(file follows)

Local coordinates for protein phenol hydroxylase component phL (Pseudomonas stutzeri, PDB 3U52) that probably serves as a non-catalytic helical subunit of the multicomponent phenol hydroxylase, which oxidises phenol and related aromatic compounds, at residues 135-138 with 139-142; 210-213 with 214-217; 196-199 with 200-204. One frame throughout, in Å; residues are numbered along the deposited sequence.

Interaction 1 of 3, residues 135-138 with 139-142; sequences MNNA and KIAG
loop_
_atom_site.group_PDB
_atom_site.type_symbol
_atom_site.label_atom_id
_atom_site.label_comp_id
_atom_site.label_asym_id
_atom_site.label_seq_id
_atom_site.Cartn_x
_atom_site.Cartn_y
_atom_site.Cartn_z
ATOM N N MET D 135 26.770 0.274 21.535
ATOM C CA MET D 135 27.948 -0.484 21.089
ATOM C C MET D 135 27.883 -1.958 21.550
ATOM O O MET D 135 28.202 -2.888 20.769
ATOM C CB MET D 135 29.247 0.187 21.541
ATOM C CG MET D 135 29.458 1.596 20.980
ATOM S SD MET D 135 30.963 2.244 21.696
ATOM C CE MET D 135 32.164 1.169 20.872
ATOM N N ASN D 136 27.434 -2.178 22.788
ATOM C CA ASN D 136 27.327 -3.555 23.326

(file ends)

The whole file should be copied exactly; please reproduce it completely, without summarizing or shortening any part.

Local coordinates for protein phenol hydroxylase component phL (Pseudomonas stutzeri, PDB 3U52) that probably serves as a non-catalytic helical subunit of the multicomponent phenol hydroxylase, which oxidises phenol and related aromatic compounds, at residues 135-138 with 139-142; 210-213 with 214-217; 196-199 with 200-204. One frame throughout, in Å; residues are numbered along the deposited sequence.

Interaction 1 of 3, residues 135-138 with 139-142; sequences MNNA and KIAG
loop_
_atom_site.group_PDB
_atom_site.type_symbol
_atom_site.label_atom_id
_atom_site.label_comp_id
_atom_site.label_asym_id
_atom_site.label_seq_id
_atom_site.Cartn_x
_atom_site.Cartn_y
_atom_site.Cartn_z
ATOM N N MET D 135 26.770 0.274 21.535
ATOM C CA MET D 135 27.948 -0.484 21.089
ATOM C C MET D 135 27.883 -1.958 21.550
ATOM O O MET D 135 28.202 -2.888 20.769
ATOM C CB MET D 135 29.247 0.187 21.541
ATOM C CG MET D 135 29.458 1.596 20.980
ATOM S SD MET D 135 30.963 2.244 21.696
ATOM C CE MET D 135 32.164 1.169 20.872
ATOM N N ASN D 136 27.434 -2.178 22.788
ATOM C CA ASN D 136 27.327 -3.555 23.326